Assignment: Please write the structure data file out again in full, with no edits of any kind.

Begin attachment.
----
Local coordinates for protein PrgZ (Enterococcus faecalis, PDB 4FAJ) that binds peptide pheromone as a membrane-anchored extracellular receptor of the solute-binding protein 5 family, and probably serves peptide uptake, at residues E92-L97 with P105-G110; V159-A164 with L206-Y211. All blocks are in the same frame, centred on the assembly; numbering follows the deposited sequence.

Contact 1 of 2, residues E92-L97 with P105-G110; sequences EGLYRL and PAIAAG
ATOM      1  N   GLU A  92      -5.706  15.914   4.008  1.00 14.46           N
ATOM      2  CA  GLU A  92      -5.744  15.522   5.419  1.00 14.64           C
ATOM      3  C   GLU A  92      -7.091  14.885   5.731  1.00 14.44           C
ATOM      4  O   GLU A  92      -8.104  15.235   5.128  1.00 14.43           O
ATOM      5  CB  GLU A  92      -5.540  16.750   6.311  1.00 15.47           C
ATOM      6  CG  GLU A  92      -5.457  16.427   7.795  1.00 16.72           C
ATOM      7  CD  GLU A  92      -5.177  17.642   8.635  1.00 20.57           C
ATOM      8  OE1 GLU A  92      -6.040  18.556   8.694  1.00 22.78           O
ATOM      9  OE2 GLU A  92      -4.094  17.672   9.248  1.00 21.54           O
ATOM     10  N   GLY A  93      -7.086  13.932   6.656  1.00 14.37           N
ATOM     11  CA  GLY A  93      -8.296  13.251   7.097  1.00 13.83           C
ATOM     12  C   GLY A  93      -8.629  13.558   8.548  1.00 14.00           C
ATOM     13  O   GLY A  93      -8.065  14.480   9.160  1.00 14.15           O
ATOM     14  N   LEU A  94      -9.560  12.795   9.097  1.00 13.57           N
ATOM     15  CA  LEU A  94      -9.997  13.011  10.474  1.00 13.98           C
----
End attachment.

Local coordinates for protein PrgZ (Enterococcus faecalis, PDB 4FAJ) that binds peptide pheromone as a membrane-anchored extracellular receptor of the solute-binding protein 5 family, and probably serves peptide uptake, at residues E92-L97 with P105-G110; V159-A164 with L206-Y211. All blocks are in the same frame, centred on the assembly; numbering follows the deposited sequence.

Contact 1 of 2, residues E92-L97 with P105-G110; sequences EGLYRL and PAIAAG
ATOM      1  N   GLU A  92      -5.706  15.914   4.008  1.00 14.46           N
ATOM      2  CA  GLU A  92      -5.744  15.522   5.419  1.00 14.64           C
ATOM      3  C   GLU A  92      -7.091  14.885   5.731  1.00 14.44           C
ATOM      4  O   GLU A  92      -8.104  15.235   5.128  1.00 14.43           O
ATOM      5  CB  GLU A  92      -5.540  16.750   6.311  1.00 15.47           C
ATOM      6  CG  GLU A  92      -5.457  16.427   7.795  1.00 16.72           C
ATOM      7  CD  GLU A  92      -5.177  17.642   8.635  1.00 20.57           C
ATOM      8  OE1 GLU A  92      -6.040  18.556   8.694  1.00 22.78           O
ATOM      9  OE2 GLU A  92      -4.094  17.672   9.248  1.00 21.54           O
ATOM     10  N   GLY A  93      -7.086  13.932   6.656  1.00 14.37           N
ATOM     11  CA  GLY A  93      -8.296  13.251   7.097  1.00 13.83           C
ATOM     12  C   GLY A  93      -8.629  13.558   8.548  1.00 14.00           C
ATOM     13  O   GLY A  93      -8.065  14.480   9.160  1.00 14.15           O
ATOM     14  N   LEU A  94      -9.560  12.795   9.097  1.00 13.57           N
ATOM     15  CA  LEU A  94      -9.997  13.011  10.474  1.00 13.98           C